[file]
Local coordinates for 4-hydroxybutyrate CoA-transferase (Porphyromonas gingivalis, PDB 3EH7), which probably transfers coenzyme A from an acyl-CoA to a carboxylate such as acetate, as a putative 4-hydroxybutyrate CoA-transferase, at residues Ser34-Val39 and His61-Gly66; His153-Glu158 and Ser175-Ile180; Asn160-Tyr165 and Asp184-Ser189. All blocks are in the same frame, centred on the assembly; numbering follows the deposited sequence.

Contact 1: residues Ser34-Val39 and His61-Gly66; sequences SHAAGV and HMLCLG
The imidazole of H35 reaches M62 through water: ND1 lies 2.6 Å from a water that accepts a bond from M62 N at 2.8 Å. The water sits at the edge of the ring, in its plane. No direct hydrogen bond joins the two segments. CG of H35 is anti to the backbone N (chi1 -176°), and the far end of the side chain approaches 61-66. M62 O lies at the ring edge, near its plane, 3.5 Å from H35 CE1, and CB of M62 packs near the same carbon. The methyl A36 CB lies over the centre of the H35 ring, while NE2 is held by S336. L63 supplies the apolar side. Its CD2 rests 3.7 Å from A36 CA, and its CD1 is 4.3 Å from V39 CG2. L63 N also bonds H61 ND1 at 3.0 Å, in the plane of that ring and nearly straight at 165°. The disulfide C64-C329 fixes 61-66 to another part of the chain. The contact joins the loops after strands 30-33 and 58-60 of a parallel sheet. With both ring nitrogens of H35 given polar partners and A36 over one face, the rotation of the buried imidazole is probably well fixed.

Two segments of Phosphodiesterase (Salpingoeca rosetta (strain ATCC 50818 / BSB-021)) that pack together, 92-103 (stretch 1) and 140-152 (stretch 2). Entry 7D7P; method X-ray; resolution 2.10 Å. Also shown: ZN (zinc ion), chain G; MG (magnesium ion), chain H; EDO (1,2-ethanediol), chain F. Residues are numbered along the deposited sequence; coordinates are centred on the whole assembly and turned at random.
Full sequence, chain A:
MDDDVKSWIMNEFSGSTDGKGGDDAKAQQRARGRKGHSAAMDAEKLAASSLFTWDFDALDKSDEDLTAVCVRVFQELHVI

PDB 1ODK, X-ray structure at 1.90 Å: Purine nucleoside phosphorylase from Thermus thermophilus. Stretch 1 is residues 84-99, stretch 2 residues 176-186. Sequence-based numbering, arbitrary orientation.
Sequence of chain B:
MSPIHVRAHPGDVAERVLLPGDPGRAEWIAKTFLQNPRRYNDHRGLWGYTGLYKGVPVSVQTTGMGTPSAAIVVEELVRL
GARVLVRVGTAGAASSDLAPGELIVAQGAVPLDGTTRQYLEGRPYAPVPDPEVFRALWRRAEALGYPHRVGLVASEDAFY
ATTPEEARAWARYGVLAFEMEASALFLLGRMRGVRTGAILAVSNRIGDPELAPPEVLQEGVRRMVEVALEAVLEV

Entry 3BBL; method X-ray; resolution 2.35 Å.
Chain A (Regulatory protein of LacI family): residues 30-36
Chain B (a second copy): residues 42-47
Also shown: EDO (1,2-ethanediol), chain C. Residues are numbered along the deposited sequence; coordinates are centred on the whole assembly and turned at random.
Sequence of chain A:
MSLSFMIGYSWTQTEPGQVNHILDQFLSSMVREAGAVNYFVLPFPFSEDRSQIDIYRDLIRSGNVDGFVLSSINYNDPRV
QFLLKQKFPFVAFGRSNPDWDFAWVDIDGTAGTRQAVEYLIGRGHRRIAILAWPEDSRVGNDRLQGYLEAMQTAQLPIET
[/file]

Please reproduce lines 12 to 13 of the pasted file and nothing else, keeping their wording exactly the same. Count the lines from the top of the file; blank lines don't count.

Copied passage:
Entry 3BBL; method X-ray; resolution 2.35 Å.
Chain A (Regulatory protein of LacI family): residues 30-36